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Renton schools send letters home explaining 'failing' NCLB label
The Renton School District, along with 27 other Puget Sound area districts, will send out a letter this week explaining the “failing” label that’s been given to them under the No Child Left Behind (NCLB) Act.
In the letters co-signed by the Puget Sound Educational Service District, superintendents across the region call the label “regressive” and “punitive” and say they are not reflective of progress in the districts in test scores.
The failing mark comes after two years of Washington state operating under a conditional waiver from the accountability requirements of NCLB. The waiver exempted schools from NCLB sanctions, including the requirement to inform parents if test scores failed to meet Adequate Yearly Progress (AYP). However, the federal government refused to renew Washington’s waiver for the 2014-15 school year. AYP is the annual measure if student achievement on state tests in reading and math.
“Renton Superintendent Dr. Merri Rieger joined the other regional district superintendents, in the letter, stating that we are fully committed to each and every student reaching his or her full potential and are proud of the significant academic progress our students are making,” said Randy Matheson, Renton spokesperson in a email. “While not all students have reached proficiency, our use of targeted resources to assist struggling students and schools has made a significant difference.”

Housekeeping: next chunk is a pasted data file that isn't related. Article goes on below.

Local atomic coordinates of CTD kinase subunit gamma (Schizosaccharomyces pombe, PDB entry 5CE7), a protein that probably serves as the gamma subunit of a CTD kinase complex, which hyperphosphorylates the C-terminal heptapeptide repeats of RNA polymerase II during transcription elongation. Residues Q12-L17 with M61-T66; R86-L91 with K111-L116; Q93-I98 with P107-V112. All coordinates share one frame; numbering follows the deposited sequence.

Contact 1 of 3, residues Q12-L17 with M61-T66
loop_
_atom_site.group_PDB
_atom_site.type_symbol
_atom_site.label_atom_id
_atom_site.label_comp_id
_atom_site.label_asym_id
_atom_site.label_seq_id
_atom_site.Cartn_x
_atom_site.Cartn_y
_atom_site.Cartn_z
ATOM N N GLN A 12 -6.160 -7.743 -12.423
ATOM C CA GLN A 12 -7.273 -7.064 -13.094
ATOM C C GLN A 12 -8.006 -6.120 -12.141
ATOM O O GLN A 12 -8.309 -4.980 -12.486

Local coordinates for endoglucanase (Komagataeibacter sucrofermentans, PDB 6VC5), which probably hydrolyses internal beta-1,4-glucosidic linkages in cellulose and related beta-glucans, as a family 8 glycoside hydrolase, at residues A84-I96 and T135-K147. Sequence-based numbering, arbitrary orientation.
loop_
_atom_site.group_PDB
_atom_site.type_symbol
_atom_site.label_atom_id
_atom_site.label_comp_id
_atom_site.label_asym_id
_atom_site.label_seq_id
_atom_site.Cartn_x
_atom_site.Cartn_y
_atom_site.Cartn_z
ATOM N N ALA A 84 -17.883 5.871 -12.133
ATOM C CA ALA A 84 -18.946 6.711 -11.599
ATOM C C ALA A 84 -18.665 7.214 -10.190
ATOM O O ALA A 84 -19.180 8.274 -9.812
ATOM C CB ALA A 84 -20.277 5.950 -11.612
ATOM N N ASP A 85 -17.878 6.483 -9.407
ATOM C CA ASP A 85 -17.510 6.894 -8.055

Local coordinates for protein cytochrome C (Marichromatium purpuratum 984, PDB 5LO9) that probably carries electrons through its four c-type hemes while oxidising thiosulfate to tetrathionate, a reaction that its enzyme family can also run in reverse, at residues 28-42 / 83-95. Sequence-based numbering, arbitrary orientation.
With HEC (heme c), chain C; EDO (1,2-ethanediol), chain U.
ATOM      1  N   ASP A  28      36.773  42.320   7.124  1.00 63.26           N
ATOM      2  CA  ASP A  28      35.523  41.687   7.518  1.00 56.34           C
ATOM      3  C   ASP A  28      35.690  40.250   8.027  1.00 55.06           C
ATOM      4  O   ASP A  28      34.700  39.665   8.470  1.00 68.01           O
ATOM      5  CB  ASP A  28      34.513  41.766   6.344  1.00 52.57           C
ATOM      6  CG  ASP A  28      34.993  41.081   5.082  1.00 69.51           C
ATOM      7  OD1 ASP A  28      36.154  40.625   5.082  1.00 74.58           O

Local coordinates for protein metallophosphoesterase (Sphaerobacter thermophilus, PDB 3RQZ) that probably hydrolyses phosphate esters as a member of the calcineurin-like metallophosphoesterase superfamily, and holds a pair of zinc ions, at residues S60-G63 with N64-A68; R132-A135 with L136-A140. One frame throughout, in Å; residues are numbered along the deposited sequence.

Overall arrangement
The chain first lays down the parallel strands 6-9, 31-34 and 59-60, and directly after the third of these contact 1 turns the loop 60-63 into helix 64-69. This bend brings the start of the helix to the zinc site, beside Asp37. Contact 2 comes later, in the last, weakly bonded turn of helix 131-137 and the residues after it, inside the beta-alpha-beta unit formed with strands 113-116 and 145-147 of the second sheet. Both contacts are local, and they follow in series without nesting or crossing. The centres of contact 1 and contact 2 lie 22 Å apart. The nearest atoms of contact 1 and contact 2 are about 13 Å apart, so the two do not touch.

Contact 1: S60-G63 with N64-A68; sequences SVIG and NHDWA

It is the goal of NCLB for 100 percent of students to reach proficiency in both subjects by 2014. Nearly every Washington school will fail to meet AYP and be labeled as failing under that standard, state officials at the Puget Sound Educational Service District.
“There is no room for improvement or growth,” wrote Peter Daniels, PSESD executive director, in an email. “It’s an all or nothing accountability system; 100 percent of your students’ (including special needs, English language learners and others) must meet proficiency. So if one child is not proficient, the entire school is labeled failing, even if they saw a 20 percent improvement in student’s academic scores.”
The label has been especially hard to take in districts like Issaquah, where they are ranked one of the best in the state, although still not at 100 percent, said Daniels.
In Renton, the 20 percent set aside from Title I amounts to about $700,000.
“Having to take the 20 percent of Title I funding ‘off the top’ of our budget, means those dollars will not be provided to schools for use in their student improvement efforts, like additional time with struggling students; additional staffing to help students in need; before/after school assistance; and there will be reduction in additional professional development for teachers and staff and supplemental learning materials for students,” said Matheson.
The federal government provides a “per pupil allocation” for each student of poverty based on Federal Title I requirements and the Renton School District has 13 Title I schools.
Vickie Damon is in charge of the district’s Title I program and said the loss of funding wasn’t good news for those schools effected.
“We will essentially be doing 80 percent of what we could be doing in our Title I schools,” she said. “I can’t specifically state the effect over a long time, but clearly having that funding in a building budget is an enhancement to the school’s program.”